The governing body issued a statement on Monday saying the South African had not made the "appropriate decision".
Cheika, whose side won Sunday's match 35-34, said: "No other referee has had this stuff put out there like that.
"I would have liked my mates to back me up a little more."
Former top referee Jonathan Kaplan, who has mentored Joubert during his career, questioned whether World Rugby should be "criticising one if its own assets".
Scotland were leading by a point when Jon Welsh was ruled deliberately offside in the 78th minute for playing the ball after a knock-on by a team-mate.
Joubert awarded the penalty, which outside-half Bernard Foley kicked to win the game, but World Rugby said the Wallabies should have been awarded a scrum instead because their scrum-half Nick Phipps had touched the ball.
"I genuinely feel for Craig Joubert," added Cheika, whose team will play Argentina in the semi-finals on Sunday. "It's so unfair.
"I have never seen that before. I am not sure why the decision had to be publicly reviewed and put out there.
"I really hope his fellow referees stand by him because, well, the fact I'm not allowed to say much about it says it all."
After the match, Scotland coach Vern Cotter said the television match official (TMO) "would have taken away any doubt".
But World Rugby said Joubert was not allowed to refer the decision as regulations only permit the use of the TMO on foul play or to determine the legitimacy of tries and kicks.
Joubert, who refereed the 2011 World Cup final, ran off the pitch after the final whistle without shaking hands with the players.
Former Scotland captain Gavin Hastings described his swift exit as "the worst thing I have seen on a rugby field in a very long time".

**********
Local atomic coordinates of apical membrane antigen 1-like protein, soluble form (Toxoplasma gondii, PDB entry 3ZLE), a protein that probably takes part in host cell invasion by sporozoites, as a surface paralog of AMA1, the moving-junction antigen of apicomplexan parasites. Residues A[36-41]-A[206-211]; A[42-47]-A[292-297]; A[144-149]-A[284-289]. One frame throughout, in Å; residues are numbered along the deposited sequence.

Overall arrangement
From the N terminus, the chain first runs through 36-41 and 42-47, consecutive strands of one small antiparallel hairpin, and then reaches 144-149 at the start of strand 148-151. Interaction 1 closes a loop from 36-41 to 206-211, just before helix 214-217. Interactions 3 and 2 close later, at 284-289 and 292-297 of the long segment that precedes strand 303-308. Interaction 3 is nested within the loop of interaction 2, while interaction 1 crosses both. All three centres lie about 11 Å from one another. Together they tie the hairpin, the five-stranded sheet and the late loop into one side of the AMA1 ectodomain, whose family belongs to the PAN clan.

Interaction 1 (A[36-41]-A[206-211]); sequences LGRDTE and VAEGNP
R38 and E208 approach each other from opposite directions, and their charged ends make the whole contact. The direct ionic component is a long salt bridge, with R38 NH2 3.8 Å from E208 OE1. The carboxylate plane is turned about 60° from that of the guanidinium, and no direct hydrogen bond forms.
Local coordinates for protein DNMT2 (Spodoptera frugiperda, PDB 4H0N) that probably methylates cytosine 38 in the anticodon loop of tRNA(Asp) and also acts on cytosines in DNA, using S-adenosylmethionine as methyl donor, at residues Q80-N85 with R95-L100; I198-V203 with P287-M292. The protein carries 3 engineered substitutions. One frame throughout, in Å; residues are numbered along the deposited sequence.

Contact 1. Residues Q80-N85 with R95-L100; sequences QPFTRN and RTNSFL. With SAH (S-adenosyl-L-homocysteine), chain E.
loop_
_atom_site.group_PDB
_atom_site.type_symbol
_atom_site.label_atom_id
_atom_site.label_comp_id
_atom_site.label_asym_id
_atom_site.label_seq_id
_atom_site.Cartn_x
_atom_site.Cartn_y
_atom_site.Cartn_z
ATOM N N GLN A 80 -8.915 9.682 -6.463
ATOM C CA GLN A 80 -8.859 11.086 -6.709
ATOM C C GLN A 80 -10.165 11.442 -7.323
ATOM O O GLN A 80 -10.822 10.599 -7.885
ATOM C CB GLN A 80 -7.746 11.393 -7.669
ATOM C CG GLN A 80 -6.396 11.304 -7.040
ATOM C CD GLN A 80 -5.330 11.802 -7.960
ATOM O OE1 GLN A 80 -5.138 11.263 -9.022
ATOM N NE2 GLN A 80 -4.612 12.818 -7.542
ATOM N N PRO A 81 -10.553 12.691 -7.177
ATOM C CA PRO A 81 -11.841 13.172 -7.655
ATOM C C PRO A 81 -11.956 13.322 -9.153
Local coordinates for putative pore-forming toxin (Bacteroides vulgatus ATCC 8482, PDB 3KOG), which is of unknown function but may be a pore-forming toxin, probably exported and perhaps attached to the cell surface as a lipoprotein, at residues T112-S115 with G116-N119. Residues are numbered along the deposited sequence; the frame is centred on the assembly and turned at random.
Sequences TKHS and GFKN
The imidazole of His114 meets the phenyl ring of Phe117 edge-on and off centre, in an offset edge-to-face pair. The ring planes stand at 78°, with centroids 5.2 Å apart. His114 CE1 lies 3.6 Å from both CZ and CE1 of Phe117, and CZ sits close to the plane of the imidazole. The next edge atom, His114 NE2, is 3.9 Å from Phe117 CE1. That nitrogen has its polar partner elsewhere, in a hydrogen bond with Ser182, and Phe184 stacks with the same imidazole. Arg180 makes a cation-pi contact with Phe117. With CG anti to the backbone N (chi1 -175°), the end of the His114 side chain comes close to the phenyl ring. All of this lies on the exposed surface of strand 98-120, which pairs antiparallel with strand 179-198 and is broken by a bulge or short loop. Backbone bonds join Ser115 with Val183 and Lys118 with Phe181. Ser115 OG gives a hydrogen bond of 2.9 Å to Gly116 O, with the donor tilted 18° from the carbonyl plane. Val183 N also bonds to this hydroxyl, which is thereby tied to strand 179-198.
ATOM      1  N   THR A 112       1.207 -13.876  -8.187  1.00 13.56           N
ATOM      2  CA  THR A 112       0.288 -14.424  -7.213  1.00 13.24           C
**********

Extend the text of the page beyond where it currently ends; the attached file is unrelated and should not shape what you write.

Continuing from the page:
Ex-Scotland scrum-half Andy Nicol said Joubert was a "coward" while former England scrum-half Matt Dawson tweeted: "Craig Joubert you are a disgrace and should never referee again!"
Cheika was critical of the pundits' reactions, saying: "Unfortunately, in this instance, people have taken the game off the field and got quite personal about it.
"I can't make it sound like I'm looking after Joubert here because it's not like I've come from a background of pristine relationships with officialdom.
"But one thing I will say is that once the game is done and dusted, I'm as good as gold with anyone."
Kaplan, a veteran of four World Cups who holds the record for most international matches as a referee, questioned the overall standard of officiating.
"I'm just wondering whether this is a good look for World Rugby to be criticising their own assets," the South African told BBC Radio 5 live.
"Craig is definitely in the top four referees in the world and that's why he has been chosen to do the quarter-finals onwards.
"I'm not sure the standard has been high all the way through. I think there's been some holes in the make-up of the group.
"I think possibly there's four or five that are of the right quality, and the other six, seven or eight that are trying to get there."